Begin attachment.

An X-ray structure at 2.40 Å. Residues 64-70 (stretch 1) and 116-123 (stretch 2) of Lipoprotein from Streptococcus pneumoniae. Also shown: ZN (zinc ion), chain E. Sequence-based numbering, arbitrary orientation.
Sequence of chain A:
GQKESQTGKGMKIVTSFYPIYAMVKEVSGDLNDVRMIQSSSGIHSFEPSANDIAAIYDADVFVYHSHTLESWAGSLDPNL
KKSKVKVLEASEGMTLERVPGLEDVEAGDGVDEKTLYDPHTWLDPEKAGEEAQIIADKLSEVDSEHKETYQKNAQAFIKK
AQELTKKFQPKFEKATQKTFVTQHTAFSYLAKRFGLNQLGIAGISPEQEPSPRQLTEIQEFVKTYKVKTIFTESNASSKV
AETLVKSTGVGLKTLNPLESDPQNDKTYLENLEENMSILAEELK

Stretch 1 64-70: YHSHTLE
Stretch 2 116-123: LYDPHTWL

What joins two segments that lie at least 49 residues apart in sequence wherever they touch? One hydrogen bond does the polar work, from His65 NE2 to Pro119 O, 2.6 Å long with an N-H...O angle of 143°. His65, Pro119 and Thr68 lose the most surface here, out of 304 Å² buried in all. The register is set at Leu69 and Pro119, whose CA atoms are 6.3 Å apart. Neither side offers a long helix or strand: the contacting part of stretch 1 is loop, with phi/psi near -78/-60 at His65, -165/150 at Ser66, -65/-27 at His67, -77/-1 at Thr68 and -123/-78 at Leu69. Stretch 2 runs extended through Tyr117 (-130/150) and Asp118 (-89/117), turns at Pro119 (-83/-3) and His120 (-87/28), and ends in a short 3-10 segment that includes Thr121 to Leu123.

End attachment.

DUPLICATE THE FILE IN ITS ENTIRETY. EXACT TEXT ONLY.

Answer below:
An X-ray structure at 2.40 Å. Residues 64-70 (stretch 1) and 116-123 (stretch 2) of Lipoprotein from Streptococcus pneumoniae. Also shown: ZN (zinc ion), chain E. Sequence-based numbering, arbitrary orientation.
Sequence of chain A:
GQKESQTGKGMKIVTSFYPIYAMVKEVSGDLNDVRMIQSSSGIHSFEPSANDIAAIYDADVFVYHSHTLESWAGSLDPNL
KKSKVKVLEASEGMTLERVPGLEDVEAGDGVDEKTLYDPHTWLDPEKAGEEAQIIADKLSEVDSEHKETYQKNAQAFIKK
AQELTKKFQPKFEKATQKTFVTQHTAFSYLAKRFGLNQLGIAGISPEQEPSPRQLTEIQEFVKTYKVKTIFTESNASSKV
AETLVKSTGVGLKTLNPLESDPQNDKTYLENLEENMSILAEELK

Stretch 1 64-70: YHSHTLE
Stretch 2 116-123: LYDPHTWL

What joins two segments that lie at least 49 residues apart in sequence wherever they touch? One hydrogen bond does the polar work, from His65 NE2 to Pro119 O, 2.6 Å long with an N-H...O angle of 143°. His65, Pro119 and Thr68 lose the most surface here, out of 304 Å² buried in all. The register is set at Leu69 and Pro119, whose CA atoms are 6.3 Å apart. Neither side offers a long helix or strand: the contacting part of stretch 1 is loop, with phi/psi near -78/-60 at His65, -165/150 at Ser66, -65/-27 at His67, -77/-1 at Thr68 and -123/-78 at Leu69. Stretch 2 runs extended through Tyr117 (-130/150) and Asp118 (-89/117), turns at Pro119 (-83/-3) and His120 (-87/28), and ends in a short 3-10 segment that includes Thr121 to Leu123.